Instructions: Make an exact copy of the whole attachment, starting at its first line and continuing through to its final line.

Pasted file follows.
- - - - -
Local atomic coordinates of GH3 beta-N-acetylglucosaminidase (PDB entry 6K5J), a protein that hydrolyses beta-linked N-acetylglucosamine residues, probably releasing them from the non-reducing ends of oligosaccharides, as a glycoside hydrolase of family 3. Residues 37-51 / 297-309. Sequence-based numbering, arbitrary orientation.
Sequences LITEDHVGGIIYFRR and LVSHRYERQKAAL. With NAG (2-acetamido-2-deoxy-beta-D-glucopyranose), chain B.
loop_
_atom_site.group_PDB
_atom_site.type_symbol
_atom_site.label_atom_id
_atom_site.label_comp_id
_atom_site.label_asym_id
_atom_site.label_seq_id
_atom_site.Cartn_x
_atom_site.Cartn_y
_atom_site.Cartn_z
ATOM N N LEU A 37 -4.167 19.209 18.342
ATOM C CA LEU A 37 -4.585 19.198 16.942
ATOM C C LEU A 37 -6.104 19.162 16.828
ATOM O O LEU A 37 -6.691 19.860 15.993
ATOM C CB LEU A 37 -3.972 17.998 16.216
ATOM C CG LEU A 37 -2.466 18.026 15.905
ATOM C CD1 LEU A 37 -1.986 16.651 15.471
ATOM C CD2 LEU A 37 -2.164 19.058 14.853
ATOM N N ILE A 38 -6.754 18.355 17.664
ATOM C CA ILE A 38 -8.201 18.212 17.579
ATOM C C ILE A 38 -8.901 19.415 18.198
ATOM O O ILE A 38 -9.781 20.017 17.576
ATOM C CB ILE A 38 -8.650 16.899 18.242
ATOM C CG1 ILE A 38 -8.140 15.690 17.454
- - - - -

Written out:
Local atomic coordinates of GH3 beta-N-acetylglucosaminidase (PDB entry 6K5J), a protein that hydrolyses beta-linked N-acetylglucosamine residues, probably releasing them from the non-reducing ends of oligosaccharides, as a glycoside hydrolase of family 3. Residues 37-51 / 297-309. Sequence-based numbering, arbitrary orientation.
Sequences LITEDHVGGIIYFRR and LVSHRYERQKAAL. With NAG (2-acetamido-2-deoxy-beta-D-glucopyranose), chain B.
loop_
_atom_site.group_PDB
_atom_site.type_symbol
_atom_site.label_atom_id
_atom_site.label_comp_id
_atom_site.label_asym_id
_atom_site.label_seq_id
_atom_site.Cartn_x
_atom_site.Cartn_y
_atom_site.Cartn_z
ATOM N N LEU A 37 -4.167 19.209 18.342
ATOM C CA LEU A 37 -4.585 19.198 16.942
ATOM C C LEU A 37 -6.104 19.162 16.828
ATOM O O LEU A 37 -6.691 19.860 15.993
ATOM C CB LEU A 37 -3.972 17.998 16.216
ATOM C CG LEU A 37 -2.466 18.026 15.905
ATOM C CD1 LEU A 37 -1.986 16.651 15.471
ATOM C CD2 LEU A 37 -2.164 19.058 14.853
ATOM N N ILE A 38 -6.754 18.355 17.664
ATOM C CA ILE A 38 -8.201 18.212 17.579
ATOM C C ILE A 38 -8.901 19.415 18.198
ATOM O O ILE A 38 -9.781 20.017 17.576
ATOM C CB ILE A 38 -8.650 16.899 18.242
ATOM C CG1 ILE A 38 -8.140 15.690 17.454